CIPN (Chemotherapy Induced Peripheral Neuropathy)

Dear team,

I developed CIPN in 2011; after chemo treatment for bowel cancer. These are common outcomes, directly linked to the drug  Oxaliplatin. 

My symptoms peaked in 2012 and improved over 2012 - 2014. Despite my best efforts, over the last 6 years I have grown to accept that I have permanent damage that will not resolve. I'm clear on that from expert medical advice.

I cope during the day but struggle to sleep. I have tried 12 +/- medications over this 9 year journey. Most work for 2-3 months, then the chronic pain symptoms take over, or the recommended increase in dosage required to sleep leaves me catatonic during daylight hours.    

All background, to my question: what's the latest trial data about any "new" drugs that could treat CIPN and/or insomnia, linked to chronic pain? Also, are there any trials on the efficacy of natural drugs, I have been experimenting with monthly Vitamin B12 injections. 

Many thanks in advance.

Damon

  • Hi Damon,

    Welcome to our online community and thanks for posting your questions.

    Chemotherapy-induced peripheral neuropathy (CIPN) is an increasingly common side effect of cancer treatment that can have a huge impact on your quality of life. It’s clear that you’ve sought expert medical advice over the last 9 years but frustratingly continue to struggle with pain.

    The American Society of Clinical Oncology (ASCO) updated their guidelines on prevention and management of CIPN in August 2020. Duloxetine is recommended for the treatment of pain, although the benefit is modest. Three approaches (scrambler therapy, acupuncture and exercise) may reduce symptoms and appear to be reasonably safe, but further research is needed to explore how they can be specifically recommended.

    Pain is a common cause of insomnia. Management of the pain is the best way to improve sleep. However, as sleeplessness can increase pain intensity and frequency, insomnia treatment can help with optimal pain relief.

    Many insomnia therapies (e.g. CBT, sedating antidepressants, gabapentin) have overlapping indications for various pain syndromes and could be good choices for people where a secondary sleep benefit is helpful.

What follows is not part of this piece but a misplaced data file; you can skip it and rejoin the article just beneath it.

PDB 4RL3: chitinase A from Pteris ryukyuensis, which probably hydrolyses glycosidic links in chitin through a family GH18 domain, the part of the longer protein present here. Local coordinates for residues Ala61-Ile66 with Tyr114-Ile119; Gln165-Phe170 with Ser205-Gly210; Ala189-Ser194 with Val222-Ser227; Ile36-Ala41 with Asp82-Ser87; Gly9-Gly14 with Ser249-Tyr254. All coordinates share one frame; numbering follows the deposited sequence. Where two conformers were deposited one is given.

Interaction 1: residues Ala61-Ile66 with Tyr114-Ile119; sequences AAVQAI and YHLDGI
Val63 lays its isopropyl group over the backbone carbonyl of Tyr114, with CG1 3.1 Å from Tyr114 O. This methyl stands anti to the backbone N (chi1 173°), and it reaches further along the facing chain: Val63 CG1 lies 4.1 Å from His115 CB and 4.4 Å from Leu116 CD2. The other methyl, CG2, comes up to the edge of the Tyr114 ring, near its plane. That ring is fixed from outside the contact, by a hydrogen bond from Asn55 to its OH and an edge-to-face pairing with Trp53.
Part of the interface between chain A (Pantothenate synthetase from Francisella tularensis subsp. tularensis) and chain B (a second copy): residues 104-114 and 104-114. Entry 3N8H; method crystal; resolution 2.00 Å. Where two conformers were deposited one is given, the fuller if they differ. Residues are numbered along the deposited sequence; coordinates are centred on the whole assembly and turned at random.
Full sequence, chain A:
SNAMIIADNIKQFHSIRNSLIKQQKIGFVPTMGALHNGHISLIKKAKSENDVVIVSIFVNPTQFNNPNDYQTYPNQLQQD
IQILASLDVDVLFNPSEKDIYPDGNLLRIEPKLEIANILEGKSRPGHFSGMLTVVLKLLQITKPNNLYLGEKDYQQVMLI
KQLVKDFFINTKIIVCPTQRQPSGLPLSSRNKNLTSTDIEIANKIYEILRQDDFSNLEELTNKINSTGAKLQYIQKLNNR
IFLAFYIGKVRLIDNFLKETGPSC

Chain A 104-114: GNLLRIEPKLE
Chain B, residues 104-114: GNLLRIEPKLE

Our community team will contact you directly as I can send further information from a subscription only resource called Up To Date.

    Up To Date details the current approaches to treating both CIPN (it discusses the use of vitamins/minerals/dietary supplements) and insomnia. This is an evidence-based knowledge system authored by physicians to help clinicians make the right decisions at the point of care. All Up To Date content is written and edited by a global community of physicians, world-renowned experts in their specialties, who follow a rigorous editorial process, continually reviewing the content to ensure it is of the highest quality and based on the latest evidence.

    You can look at the current clinical trials at Cancer Research UK (they don’t list any trials currently but have this information about CIPN on their website), the ISRCTN registry (2 trials listed) and the National Institute for Health Research (1 trial listed).  

    We’d recommend talking to your doctor, neurologist or pain team who are overseeing your CIPN treatment to discuss any drugs/therapies you’d like to investigate further or consider trying. This is important given your extensive previous treatment and will allow you to agree on the best way forward. And importantly, monitor how you get on.

    It could also be worthwhile asking if you can be referred to a late effects of cancer treatment clinic like this one.

    I hope this information helps. Don’t hesitate to get back in touch if you need anything.

    Best wishes, Karla (Cancer Information Nurse Specialist).